Discovering key residues of dengue virus NS2b-NS3-protease: New binding sites for antiviral inhibitors design

D. Aguilera-Pesantes, L. E. Robayo, P. E. Méndez, D. Mollocana, Y. Marrero-Ponce, F. J. Torres, M. A. Méndez

Research output: Contribution to journalArticlepeer-review

14 Scopus citations


The NS2B-NS3 protease is essential for the Dengue Virus (DENV) replication process. This complex constitutes a target for efficient antiviral discovery because a drug could inhibit the viral polyprotein processing. Furthermore, since the protease is highly conserved between the four Dengue virus serotypes, it is probable that a drug would be equally effective against all of them. In this article, a strategy is reported that allowed us to identify influential residues on the function of the Dengue NS2b-NS3 Protease. Moreover, this is a strategy that could be applied to virtually any protein for the search of alternative influential residues, and for non-competitive inhibitor development. First, we incorporated several features derived from computational alanine scanning mutagenesis, sequence, structure conservation, and other structure-based characteristics. Second, these features were used as variables to obtain a multilayer perceptron model to identify defined groups (clusters) of key residues as possible candidate pockets for binding sites of new leads on the DENV protease. The identified residues included: i) amino acids close to the beta sheet-loop-beta sheet known to be important in its closed conformation for NS2b ii) residues close to the active site, iii) several residues evenly spread on the NS2b-NS3 contact surface, and iv) some inner residues most likely related to the overall stability of the protease. In addition, we found concordance on our list of residues with previously identified amino acids part of a highly conserved peptide studied for vaccine development.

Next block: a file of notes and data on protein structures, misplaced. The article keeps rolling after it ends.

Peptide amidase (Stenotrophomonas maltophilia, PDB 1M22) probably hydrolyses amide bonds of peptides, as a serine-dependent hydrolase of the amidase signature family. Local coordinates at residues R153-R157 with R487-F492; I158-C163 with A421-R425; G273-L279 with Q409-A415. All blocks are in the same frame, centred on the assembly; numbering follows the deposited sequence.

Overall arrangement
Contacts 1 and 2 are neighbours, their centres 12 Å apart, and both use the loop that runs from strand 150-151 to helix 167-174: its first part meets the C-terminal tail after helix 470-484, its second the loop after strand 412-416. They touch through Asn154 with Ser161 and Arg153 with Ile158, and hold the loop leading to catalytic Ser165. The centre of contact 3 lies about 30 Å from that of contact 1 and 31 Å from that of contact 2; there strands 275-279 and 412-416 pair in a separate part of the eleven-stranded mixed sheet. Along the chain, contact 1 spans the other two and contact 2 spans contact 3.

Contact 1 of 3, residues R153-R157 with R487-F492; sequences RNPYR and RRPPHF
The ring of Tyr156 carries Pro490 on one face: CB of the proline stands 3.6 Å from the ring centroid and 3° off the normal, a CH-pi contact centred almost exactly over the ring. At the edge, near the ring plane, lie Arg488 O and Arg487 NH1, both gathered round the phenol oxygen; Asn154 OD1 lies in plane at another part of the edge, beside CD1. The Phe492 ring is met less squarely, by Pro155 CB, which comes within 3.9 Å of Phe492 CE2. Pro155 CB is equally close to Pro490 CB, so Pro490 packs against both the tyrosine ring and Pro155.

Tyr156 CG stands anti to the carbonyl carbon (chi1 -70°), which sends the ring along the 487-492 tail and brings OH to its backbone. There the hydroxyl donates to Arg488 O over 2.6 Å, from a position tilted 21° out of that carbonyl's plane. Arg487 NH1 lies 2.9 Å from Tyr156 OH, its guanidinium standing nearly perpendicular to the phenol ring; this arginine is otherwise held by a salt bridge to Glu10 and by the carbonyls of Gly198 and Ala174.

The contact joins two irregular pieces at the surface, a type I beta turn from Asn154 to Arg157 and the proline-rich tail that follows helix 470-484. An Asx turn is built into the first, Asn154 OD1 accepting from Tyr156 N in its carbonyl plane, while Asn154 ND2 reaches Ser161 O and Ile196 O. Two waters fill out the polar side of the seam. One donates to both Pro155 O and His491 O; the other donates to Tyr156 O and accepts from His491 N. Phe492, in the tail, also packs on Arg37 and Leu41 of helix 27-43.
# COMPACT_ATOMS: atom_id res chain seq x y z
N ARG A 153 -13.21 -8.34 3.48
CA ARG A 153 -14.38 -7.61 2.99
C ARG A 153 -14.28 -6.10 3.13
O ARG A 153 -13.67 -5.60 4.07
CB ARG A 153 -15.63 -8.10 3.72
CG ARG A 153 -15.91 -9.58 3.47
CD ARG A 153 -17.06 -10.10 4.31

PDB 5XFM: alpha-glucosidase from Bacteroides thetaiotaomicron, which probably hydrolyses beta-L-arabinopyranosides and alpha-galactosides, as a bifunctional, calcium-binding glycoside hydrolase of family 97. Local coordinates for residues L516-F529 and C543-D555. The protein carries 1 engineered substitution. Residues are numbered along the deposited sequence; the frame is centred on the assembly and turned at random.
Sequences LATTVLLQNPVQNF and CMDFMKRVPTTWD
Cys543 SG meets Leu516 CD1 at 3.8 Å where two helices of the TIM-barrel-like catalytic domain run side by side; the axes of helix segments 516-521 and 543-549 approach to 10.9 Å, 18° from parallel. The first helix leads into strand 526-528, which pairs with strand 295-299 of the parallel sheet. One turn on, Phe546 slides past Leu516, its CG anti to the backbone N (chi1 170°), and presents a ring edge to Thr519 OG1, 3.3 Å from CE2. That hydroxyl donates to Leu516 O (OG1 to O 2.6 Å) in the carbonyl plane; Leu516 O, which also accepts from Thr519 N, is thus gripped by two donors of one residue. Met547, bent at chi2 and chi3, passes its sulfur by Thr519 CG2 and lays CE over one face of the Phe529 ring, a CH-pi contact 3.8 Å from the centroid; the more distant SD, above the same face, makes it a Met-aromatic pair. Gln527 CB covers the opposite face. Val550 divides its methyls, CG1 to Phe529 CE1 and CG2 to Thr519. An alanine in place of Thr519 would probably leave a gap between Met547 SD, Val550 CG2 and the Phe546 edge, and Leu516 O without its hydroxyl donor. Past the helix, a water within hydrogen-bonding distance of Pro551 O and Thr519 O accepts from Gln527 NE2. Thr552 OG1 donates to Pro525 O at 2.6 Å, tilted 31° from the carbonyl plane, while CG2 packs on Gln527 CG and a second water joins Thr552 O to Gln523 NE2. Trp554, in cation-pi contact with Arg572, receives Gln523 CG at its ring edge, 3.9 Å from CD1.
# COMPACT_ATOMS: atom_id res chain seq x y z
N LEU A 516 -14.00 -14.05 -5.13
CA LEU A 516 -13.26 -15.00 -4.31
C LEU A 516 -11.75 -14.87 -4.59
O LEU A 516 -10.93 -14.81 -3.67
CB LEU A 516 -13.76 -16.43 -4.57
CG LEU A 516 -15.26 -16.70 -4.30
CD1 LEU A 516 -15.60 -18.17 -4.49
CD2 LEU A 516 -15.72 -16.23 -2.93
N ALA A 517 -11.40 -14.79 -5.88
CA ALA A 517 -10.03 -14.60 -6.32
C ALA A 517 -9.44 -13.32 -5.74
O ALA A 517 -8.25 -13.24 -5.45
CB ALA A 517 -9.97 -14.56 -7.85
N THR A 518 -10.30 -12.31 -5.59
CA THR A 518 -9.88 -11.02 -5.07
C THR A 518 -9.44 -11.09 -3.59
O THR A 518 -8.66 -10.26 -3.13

Original languageEnglish (US)
Pages (from-to)631-642
Number of pages12
JournalBiochemical and Biophysical Research Communications
Issue number4
StatePublished - Oct 28 2017
Externally publishedYes

All Science Journal Classification (ASJC) codes

  • Biophysics
  • Biochemistry
  • Molecular Biology
  • Cell Biology


Dive into the research topics of 'Discovering key residues of dengue virus NS2b-NS3-protease: New binding sites for antiviral inhibitors design'. Together they form a unique fingerprint.

Cite this